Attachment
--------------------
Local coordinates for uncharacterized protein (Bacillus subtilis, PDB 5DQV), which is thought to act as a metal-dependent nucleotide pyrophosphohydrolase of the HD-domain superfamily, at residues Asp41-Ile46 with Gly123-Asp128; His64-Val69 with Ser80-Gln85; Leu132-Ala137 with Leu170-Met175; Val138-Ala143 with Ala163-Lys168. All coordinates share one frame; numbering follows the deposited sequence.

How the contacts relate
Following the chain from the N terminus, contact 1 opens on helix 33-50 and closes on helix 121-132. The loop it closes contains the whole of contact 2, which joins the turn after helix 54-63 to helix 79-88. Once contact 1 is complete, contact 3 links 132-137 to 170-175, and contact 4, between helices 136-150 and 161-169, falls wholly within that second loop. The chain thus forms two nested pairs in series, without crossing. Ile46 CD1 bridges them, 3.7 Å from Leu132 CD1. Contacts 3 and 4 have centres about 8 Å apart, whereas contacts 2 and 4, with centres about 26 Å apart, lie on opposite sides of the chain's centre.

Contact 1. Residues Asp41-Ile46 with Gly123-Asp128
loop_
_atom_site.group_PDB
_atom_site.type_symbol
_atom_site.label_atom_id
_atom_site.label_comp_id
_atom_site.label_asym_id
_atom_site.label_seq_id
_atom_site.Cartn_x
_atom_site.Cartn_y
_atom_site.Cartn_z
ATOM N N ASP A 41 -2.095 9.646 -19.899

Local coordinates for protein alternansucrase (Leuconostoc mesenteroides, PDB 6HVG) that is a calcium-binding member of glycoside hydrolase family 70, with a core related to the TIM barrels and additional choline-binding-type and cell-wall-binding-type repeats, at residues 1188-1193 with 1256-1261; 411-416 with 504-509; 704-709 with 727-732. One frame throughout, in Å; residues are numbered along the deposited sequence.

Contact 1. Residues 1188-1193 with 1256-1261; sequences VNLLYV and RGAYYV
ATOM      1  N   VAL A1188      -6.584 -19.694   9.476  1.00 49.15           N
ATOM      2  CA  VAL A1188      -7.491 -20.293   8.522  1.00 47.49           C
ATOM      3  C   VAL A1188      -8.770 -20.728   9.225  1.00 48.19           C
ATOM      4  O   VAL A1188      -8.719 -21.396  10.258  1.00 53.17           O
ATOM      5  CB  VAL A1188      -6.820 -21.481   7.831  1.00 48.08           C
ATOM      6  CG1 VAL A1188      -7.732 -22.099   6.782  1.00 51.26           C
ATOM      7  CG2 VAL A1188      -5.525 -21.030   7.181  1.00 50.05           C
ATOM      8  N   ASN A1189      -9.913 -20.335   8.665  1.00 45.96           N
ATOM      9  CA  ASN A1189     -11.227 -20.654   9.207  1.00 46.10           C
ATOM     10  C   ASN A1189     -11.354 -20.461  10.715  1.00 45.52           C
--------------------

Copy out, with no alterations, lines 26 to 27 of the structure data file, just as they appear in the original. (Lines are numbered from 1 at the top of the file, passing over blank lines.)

ATOM      9  CA  ASN A1189     -11.227 -20.654   9.207  1.00 46.10           C
ATOM     10  C   ASN A1189     -11.354 -20.461  10.715  1.00 45.52           C